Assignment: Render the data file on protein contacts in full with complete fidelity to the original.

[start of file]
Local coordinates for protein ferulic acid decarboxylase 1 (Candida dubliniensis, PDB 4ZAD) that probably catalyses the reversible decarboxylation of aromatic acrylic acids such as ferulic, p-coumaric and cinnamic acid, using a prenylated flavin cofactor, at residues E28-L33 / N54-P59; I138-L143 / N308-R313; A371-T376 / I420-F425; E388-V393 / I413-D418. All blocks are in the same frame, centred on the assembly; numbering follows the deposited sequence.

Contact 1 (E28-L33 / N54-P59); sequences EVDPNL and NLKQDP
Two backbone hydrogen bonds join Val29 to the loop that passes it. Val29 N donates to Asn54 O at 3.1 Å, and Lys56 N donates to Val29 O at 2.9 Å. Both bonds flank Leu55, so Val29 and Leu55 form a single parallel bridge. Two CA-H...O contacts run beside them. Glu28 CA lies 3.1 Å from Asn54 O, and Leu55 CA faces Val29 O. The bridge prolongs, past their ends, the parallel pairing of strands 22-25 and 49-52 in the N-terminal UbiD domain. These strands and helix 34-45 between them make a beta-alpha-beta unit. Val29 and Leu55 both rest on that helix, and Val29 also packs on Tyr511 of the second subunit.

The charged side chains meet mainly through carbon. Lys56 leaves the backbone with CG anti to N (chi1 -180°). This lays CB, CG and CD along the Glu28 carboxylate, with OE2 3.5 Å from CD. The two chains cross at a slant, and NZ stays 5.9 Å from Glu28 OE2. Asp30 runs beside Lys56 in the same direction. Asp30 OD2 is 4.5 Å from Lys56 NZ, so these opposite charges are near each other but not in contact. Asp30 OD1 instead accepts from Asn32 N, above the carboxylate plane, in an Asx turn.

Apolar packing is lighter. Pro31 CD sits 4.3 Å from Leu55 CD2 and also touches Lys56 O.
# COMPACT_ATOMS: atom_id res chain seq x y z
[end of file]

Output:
Local coordinates for protein ferulic acid decarboxylase 1 (Candida dubliniensis, PDB 4ZAD) that probably catalyses the reversible decarboxylation of aromatic acrylic acids such as ferulic, p-coumaric and cinnamic acid, using a prenylated flavin cofactor, at residues E28-L33 / N54-P59; I138-L143 / N308-R313; A371-T376 / I420-F425; E388-V393 / I413-D418. All blocks are in the same frame, centred on the assembly; numbering follows the deposited sequence.

Contact 1 (E28-L33 / N54-P59); sequences EVDPNL and NLKQDP
Two backbone hydrogen bonds join Val29 to the loop that passes it. Val29 N donates to Asn54 O at 3.1 Å, and Lys56 N donates to Val29 O at 2.9 Å. Both bonds flank Leu55, so Val29 and Leu55 form a single parallel bridge. Two CA-H...O contacts run beside them. Glu28 CA lies 3.1 Å from Asn54 O, and Leu55 CA faces Val29 O. The bridge prolongs, past their ends, the parallel pairing of strands 22-25 and 49-52 in the N-terminal UbiD domain. These strands and helix 34-45 between them make a beta-alpha-beta unit. Val29 and Leu55 both rest on that helix, and Val29 also packs on Tyr511 of the second subunit.

The charged side chains meet mainly through carbon. Lys56 leaves the backbone with CG anti to N (chi1 -180°). This lays CB, CG and CD along the Glu28 carboxylate, with OE2 3.5 Å from CD. The two chains cross at a slant, and NZ stays 5.9 Å from Glu28 OE2. Asp30 runs beside Lys56 in the same direction. Asp30 OD2 is 4.5 Å from Lys56 NZ, so these opposite charges are near each other but not in contact. Asp30 OD1 instead accepts from Asn32 N, above the carboxylate plane, in an Asx turn.

Apolar packing is lighter. Pro31 CD sits 4.3 Å from Leu55 CD2 and also touches Lys56 O.
# COMPACT_ATOMS: atom_id res chain seq x y z